With recently re-interpreted guidelines for asylum seekers, the United States is at risk of summarily deporting immigrants back to their home countries, where they may face dangerous situations — and sometimes death — in exchange for political expediency.
Photos and stories of doctors working in conflict and under other forms of duress are compelling for many reasons. Their bravery and commitment to their patients is admirable, and attacks against those caring for others are unjustifiable in any conflict.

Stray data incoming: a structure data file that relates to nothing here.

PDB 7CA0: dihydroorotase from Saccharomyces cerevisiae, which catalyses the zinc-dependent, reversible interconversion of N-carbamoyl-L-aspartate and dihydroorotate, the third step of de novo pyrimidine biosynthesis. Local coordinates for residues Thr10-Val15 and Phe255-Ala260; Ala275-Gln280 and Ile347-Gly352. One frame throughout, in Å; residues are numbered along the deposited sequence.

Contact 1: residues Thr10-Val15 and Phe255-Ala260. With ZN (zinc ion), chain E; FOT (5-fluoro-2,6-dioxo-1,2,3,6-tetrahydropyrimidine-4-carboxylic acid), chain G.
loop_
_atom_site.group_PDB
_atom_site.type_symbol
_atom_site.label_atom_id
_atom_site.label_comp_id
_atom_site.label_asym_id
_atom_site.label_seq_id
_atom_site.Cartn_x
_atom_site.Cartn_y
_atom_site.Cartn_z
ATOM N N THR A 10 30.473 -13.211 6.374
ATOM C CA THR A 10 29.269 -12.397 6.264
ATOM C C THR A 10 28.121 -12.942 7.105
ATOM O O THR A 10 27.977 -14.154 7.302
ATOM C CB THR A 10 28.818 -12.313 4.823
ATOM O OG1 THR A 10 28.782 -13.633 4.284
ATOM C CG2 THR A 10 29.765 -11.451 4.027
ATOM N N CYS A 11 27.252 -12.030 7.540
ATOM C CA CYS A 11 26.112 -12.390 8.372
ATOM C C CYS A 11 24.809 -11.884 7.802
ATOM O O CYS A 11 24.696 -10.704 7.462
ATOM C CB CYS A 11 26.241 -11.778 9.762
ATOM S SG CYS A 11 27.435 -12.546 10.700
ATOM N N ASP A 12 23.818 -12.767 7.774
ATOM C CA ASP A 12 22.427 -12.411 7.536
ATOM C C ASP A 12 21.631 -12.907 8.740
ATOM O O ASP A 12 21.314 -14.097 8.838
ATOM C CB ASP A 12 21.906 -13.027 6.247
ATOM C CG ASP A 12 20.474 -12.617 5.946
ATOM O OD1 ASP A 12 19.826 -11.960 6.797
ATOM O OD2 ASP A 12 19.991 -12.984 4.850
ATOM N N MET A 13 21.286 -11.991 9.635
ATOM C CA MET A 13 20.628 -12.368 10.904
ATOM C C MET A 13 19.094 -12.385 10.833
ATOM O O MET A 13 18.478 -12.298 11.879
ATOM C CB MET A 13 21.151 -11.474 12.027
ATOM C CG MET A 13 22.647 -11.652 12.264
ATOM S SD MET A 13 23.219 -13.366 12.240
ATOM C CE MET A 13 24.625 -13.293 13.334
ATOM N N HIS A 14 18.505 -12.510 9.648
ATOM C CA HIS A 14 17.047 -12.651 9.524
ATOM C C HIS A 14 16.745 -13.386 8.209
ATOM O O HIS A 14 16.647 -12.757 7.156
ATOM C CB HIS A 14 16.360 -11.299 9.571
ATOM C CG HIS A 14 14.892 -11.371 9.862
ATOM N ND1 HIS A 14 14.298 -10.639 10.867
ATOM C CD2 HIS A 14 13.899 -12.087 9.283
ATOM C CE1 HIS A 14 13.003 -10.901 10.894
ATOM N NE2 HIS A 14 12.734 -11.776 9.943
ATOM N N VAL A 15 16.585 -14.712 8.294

Earlier this month, Mexico’s congress passed a resolution encouraging U.S. authorities to grant asylum to Mexican citizens fleeing the savage violence that has plagued the country over the last several years.
This week an Ohio judge awarded $15 million to Abukar Hassan Ahmed, a Somali constitutional law professor and human rights advocate, following a civil trial in which a Physicians for Human Rights (PHR) volunteer doctor delivered testimony crucial to the case.
An Ethiopian man who sought asylum in the United States had been repeatedly beaten and tortured in his home country simply for engaging in protests against the government. A young Sudanese woman who was an outspoken human rights advocate bears scars from having been burned and beaten by her torturers; she now struggles to interact with people and is afraid of enclosed spaces like subway stations.